Physician Job Search: Tips and Advice

How to Study During Residency

Be Kind to Your Eyes

Medical Residency training is an intensive, time-consuming job that leaves you little time to study. To help you effectively use the little time you have available to study during your Residency, try using some of these study tips:

  • Get a Group Together Try getting a group of likeminded fellow residents together and hammer out some study sessions. You are all in the same boat and understand what is required, so split the work and take advantage of the differing study techniques people bring to the session.
  • Review a Practice Board Exam Reviewing a practice exam gives you a great idea of board exam content, the depth of knowledge explored and the question style you should study for. Reviewing practice board exams can provide you with a sense of familiarity which will make the actual exams less daunting.
  • Use Apps When you have a few minutes of downtime, pull out your phone and quiz yourself or cover some ground by reading. Most major medical books have mobile versions. There are also lots of medical specialty and exam preparation apps on the market you can try.
  • Make it Your Lifestyle You are more likely to regularly do something if it is integrated into your daily activities. Due to the ever-shifting schedule of a medical resident, it is a good idea to align your study time with activities that you complete daily which are not dependent upon your work schedule.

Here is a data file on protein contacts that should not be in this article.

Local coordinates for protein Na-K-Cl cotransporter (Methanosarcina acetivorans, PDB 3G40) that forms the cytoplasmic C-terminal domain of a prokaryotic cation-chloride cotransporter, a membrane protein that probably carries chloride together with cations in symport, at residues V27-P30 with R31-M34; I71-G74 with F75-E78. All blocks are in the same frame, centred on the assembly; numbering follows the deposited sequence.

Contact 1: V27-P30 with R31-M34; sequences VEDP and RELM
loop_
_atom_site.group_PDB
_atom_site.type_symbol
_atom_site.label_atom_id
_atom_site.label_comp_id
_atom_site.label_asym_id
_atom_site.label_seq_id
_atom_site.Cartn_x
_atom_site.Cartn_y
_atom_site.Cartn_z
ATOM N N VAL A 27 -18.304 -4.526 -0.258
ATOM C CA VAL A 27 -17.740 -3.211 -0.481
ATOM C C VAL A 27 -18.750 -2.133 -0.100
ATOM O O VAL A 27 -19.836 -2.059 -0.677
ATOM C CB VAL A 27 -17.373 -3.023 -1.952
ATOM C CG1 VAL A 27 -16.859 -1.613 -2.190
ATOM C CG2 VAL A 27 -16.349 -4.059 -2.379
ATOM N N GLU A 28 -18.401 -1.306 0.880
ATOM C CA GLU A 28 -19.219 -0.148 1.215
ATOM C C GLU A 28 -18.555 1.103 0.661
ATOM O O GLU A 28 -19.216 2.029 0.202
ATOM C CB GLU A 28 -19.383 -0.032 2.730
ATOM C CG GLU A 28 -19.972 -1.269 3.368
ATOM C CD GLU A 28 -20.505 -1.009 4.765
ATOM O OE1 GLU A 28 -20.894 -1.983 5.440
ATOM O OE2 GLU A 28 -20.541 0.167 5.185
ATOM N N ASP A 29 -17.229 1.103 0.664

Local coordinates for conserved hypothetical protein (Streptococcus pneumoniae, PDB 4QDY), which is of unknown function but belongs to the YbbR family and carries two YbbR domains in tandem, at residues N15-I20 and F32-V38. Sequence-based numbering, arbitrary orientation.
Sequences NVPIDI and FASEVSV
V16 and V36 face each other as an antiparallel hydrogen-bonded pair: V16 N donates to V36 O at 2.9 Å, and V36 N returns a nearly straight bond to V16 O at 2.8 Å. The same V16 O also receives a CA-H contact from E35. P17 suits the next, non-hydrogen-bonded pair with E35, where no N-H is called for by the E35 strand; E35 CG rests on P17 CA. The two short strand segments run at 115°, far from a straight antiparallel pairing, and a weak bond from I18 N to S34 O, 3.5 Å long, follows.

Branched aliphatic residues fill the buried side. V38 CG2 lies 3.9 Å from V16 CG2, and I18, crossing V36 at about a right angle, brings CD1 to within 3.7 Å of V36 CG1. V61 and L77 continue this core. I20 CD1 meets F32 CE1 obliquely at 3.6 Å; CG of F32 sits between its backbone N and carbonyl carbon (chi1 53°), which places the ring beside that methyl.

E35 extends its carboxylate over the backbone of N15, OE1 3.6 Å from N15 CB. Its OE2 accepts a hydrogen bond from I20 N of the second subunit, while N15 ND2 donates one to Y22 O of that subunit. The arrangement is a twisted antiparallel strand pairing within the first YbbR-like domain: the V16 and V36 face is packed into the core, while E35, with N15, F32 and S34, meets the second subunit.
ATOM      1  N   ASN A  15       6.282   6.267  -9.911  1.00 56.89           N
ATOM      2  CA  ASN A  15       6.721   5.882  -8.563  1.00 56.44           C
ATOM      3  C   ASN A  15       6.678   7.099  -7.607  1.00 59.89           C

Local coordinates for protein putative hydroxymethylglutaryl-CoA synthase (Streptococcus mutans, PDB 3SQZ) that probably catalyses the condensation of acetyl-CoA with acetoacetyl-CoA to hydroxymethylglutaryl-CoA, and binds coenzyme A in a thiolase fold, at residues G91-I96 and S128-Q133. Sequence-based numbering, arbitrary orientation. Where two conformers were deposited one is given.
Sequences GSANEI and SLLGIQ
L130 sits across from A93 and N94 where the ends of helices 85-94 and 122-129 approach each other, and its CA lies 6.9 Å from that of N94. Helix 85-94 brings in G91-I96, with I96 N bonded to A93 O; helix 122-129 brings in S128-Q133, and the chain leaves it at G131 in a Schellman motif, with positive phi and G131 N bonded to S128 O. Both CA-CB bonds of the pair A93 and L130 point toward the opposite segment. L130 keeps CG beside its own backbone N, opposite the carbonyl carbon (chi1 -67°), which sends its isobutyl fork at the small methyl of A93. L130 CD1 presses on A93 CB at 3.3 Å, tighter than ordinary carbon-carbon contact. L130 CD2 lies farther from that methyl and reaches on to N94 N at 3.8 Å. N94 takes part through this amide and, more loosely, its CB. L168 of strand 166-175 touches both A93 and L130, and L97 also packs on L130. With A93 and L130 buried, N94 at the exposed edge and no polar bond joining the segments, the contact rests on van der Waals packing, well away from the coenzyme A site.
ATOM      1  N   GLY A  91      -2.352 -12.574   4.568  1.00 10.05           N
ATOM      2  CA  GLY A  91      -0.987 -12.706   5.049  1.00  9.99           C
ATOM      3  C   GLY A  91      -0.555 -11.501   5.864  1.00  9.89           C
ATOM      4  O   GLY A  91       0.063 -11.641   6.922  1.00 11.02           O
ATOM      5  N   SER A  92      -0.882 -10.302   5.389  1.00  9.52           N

• — Try reading while doing cardio in the morning i.e. stationary biking, treadmill, elliptical
    • — Listen to audio quizzes in the car on the way into the clinic
    • — Multitask lunch breaks into reading sessions
    • — Leave post-it "facts" around the house i.e. bathroom mirror while brushing teeth
  • Revise Your Study Techniques Remember how fun school used to be when you were in elementary school? Some of that had to do with the fact that learning was presented in a fun, easy to understand way. Try making facts and exercises into interesting mnemonics, create songs, or visual imagery. This will help you effectively study for your medical board exams and also increase your enjoyment of the process itself.
  • Schedule Out Your Time and Establish Goals Odds are there really won't be an optimal time to study so you will have to schedule time to make it happen. Put the schedule on paper along with your overall study goals (i.e. Week 1- Harrison's chapters 3-5 and 25 practice board exam questions, etc.)
  • Enlist an Accountability Partner Try getting a steadfast friend, colleague or someone you see frequently at the hospital and task them with being your accountability partner. Ask them to check in on you regularly to get status reports about your study progress and provide tough love if you start to fall behind the curve.

Preparing For Medical Board Exams

As a medical resident preparing to enter the workforce as a full-time physician, successful boards are critical. Implementing residency study strategies can increase your chances of completing your exams successfully and seeking gainful employment after your training.

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